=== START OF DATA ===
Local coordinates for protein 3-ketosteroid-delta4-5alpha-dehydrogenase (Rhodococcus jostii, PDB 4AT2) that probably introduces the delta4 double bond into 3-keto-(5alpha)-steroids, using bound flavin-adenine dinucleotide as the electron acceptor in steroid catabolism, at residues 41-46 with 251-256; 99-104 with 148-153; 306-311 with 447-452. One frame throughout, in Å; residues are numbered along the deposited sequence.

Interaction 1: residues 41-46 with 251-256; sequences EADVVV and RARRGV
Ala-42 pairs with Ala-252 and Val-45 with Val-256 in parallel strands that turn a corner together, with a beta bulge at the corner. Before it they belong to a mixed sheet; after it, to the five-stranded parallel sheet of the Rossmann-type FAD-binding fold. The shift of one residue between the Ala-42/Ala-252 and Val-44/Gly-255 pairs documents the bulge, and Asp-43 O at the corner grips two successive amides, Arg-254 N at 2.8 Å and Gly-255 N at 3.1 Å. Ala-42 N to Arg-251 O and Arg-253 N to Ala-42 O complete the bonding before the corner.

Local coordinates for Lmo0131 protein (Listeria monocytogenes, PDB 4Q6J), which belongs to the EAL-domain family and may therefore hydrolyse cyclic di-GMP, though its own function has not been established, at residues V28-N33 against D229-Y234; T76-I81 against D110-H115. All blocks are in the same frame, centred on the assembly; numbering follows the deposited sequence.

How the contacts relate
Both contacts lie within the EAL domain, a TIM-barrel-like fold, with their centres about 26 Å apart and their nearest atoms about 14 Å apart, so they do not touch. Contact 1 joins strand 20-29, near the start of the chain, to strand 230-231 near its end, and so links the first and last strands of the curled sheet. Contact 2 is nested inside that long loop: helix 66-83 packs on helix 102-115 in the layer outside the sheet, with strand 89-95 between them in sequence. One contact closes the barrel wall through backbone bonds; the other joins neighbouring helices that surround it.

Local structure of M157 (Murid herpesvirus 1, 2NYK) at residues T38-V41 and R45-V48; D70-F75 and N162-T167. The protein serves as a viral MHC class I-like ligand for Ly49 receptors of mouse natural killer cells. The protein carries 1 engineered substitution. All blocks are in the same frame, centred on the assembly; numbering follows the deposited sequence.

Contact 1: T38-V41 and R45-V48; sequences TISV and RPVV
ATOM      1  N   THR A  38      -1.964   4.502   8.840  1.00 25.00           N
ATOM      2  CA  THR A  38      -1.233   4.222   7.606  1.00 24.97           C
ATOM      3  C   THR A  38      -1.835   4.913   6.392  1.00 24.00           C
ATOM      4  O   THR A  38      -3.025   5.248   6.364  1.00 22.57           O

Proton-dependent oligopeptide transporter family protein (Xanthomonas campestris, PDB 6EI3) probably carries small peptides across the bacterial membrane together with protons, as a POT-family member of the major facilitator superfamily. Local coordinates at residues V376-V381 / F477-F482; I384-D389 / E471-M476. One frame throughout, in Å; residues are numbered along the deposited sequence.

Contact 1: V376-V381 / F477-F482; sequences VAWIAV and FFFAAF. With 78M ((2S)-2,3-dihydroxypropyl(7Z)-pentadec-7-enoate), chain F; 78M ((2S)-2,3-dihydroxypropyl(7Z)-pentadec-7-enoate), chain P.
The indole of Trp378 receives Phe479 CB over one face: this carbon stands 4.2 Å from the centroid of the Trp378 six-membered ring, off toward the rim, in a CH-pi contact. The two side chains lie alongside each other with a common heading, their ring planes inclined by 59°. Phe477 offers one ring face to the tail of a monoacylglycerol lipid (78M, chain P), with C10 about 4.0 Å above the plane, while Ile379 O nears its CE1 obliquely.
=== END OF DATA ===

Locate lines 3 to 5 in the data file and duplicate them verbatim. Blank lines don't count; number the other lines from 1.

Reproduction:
Ala-42 pairs with Ala-252 and Val-45 with Val-256 in parallel strands that turn a corner together, with a beta bulge at the corner. Before it they belong to a mixed sheet; after it, to the five-stranded parallel sheet of the Rossmann-type FAD-binding fold. The shift of one residue between the Ala-42/Ala-252 and Val-44/Gly-255 pairs documents the bulge, and Asp-43 O at the corner grips two successive amides, Arg-254 N at 2.8 Å and Gly-255 N at 3.1 Å. Ala-42 N to Arg-251 O and Arg-253 N to Ala-42 O complete the bonding before the corner.

Local coordinates for Lmo0131 protein (Listeria monocytogenes, PDB 4Q6J), which belongs to the EAL-domain family and may therefore hydrolyse cyclic di-GMP, though its own function has not been established, at residues V28-N33 against D229-Y234; T76-I81 against D110-H115. All blocks are in the same frame, centred on the assembly; numbering follows the deposited sequence.

How the contacts relate